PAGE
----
Tuesday, September 2, 2014

Are You Building a Business, or Doing a Job?



There are many ways to evaluate how successful your business is, but none more decisive than whether or not someone would want to buy your company.

Every business eventually sells or dies. If you are thinking about selling your business, perhaps now or perhaps in 10 years, you need to make sure you are creating an asset that someone else will want to buy -- otherwise, you have a job instead of business that can exist independently from you.

So here are eight ways to think about the difference, to ensure you are building a company, and not just doing a complicated job: 

(1) When you have a job, you show up at work to earn money. A strong company generates revenue whether you are there or not.

(2) A job is a place where your personal reputation massively impacts your results. A strong company is a place where the brand is more important than the personality of the founder(s).

(3) A job involves you using your personal experience and expertise to get a result. A strong company relies on processes and systems that can be managed and executed by different people to consistently produce desirable results.

(4) Do most of your customers have your cellphone number? Then there is a big possibility you have a job, not a business. The more your customers depend on you personally, the harder it is to grow and develop your business.

(5) In a job, you will get fired if you go on vacation too much, because your value comes from actually being there to work. But if you own a company, the ability to take vacations without hurting your company's performance makes your business far more valuable.

(6) Being in business means that your success comes from serving customers well. But if you are so reliant on a single customer that they can dictate how you deliver your product or service, your company is more like a job than a valuable business. A job is always dependent on one very important customer -- the employer. A strong business thrives by not being overly reliant on a particular customer.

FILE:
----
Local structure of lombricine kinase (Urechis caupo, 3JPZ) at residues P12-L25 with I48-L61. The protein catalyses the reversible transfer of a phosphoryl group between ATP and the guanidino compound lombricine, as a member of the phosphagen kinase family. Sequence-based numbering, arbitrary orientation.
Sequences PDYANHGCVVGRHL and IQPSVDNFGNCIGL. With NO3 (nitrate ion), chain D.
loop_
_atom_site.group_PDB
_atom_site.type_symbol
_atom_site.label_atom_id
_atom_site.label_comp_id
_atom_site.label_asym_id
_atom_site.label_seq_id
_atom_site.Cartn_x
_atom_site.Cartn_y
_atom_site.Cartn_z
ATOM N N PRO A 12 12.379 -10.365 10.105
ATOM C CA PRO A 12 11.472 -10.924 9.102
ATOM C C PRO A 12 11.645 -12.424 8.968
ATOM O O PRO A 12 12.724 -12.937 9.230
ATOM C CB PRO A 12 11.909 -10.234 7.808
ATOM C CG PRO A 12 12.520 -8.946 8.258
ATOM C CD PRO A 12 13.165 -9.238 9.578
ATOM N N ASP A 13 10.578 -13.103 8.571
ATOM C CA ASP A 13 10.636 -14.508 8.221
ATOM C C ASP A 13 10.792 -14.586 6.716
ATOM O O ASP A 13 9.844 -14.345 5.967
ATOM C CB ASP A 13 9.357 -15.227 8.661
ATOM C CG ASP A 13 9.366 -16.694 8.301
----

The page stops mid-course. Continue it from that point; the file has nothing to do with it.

(7) With a job, it's up to you to solve problems. With a business, your employees should solve most problems.

(8) In a job, you can earn more money by working harder. If you are running a business, you earn more money by using resources more efficiently. Business owners seek profits -- they save or borrow saved money, hire workers, and buy or rent raw materials, land and capital. They then produce goods and services that are sold at a profit or at a loss. A profit means that the business owner used those resources wisely to serve customers, and a loss is a signal from customers that there were other uses for those resources that would have been better. If your rewards are based on working harder instead of working smarter, your business is more like a job. 



CONCLUSION

If you are looking to sell your business now or in the distant future, it's important to start looking at your business the way a potential buyer would see it. This will help you focus building your business above and beyond doing a job. 

To get started on this, you can can sit down for a free consultation with the MAXIMA Group . We focus on privately held companies with annual revenues of $3 million to $60 million. We also advise larger public and private companies on buy-side engagements. We can offer insights about how your business is performing relative to others in the industry, how attractive it would be to potential buyers, and where you could improve the value of your company with a solid exit strategy.